Naked Cake – Trend or Fad? FAQ

Top: Blueberry cake is true nakedness. Bottom: Raspberry Limoncello and Pink Velvet cakes with un-iced sides.

Have you seen the original idea behind naked cakes? The concept began as simple cakes with no icing, as in the blueberry cake above. Then some bakers, pastry chefs, and cake decorators gave their cakes a swipe of icing across the top. Over the years the naked cake phenomenon gained in popularity and more cakers began offering their own version. With simple designs and professional execution, these cakes were elegant (and especially good for people who don’t like frosting).

Cakes by sugar me sweet bakers.

Then something happened. The word naked continued to be used, but the previously simple designs with no frosting traveled into a different cake universe. Some cakes were crumb-coated (a thin layer of icing used to seal in the crumbs before the actual icing) and then some cakes ended up fully iced, yet bakeries still referred to their creations as “naked.”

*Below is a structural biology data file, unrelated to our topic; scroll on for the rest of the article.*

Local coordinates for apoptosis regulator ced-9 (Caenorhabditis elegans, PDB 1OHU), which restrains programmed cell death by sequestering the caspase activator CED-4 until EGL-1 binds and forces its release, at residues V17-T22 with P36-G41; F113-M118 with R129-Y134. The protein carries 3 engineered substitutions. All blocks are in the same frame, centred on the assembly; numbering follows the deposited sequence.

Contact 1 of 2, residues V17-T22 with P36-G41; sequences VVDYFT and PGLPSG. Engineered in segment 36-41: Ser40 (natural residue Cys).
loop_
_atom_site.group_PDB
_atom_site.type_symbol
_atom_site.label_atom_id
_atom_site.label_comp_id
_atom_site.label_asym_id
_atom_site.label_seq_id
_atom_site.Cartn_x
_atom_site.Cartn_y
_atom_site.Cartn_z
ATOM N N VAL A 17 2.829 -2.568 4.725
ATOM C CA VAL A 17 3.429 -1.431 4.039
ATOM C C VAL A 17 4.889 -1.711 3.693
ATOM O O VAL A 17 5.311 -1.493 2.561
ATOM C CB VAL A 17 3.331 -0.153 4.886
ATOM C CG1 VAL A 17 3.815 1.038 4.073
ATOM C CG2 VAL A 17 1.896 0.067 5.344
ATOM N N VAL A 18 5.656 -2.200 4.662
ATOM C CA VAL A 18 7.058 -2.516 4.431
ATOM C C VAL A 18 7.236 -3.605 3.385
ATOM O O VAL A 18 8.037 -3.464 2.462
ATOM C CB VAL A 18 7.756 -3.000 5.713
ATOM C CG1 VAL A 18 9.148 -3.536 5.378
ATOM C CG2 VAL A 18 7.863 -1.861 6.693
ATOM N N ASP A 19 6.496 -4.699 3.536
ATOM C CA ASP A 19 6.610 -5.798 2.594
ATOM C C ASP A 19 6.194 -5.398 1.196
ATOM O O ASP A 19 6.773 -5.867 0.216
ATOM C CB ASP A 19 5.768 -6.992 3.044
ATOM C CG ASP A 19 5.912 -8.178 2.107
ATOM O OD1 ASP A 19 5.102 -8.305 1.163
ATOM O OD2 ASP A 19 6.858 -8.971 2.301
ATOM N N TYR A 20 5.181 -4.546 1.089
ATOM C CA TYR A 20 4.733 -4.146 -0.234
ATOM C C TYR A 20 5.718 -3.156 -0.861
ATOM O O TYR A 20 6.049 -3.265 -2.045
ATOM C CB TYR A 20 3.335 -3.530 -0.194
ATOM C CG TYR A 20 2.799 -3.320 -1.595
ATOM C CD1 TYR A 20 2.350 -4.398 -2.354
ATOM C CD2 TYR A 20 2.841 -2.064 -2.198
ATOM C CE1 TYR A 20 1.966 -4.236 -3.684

While many of these cakes are beautifully executed, others are sloppy and lean heavily to one side. Or worse, many are now so laden with “stuff” (twigs, pine cones, flowers, fruits, candies, etc) we can hardly see the cake.

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In Brides magazine, most of the cakes are lovely and simple, and epitomize the idea of naked cakes. But the cake photo above is from an article in The Knot, another wedding industry magazine.

The industry must stop using the word naked. Maybe we can call them half-naked or semi-nude. The sloppy ones can just be called sloppies.

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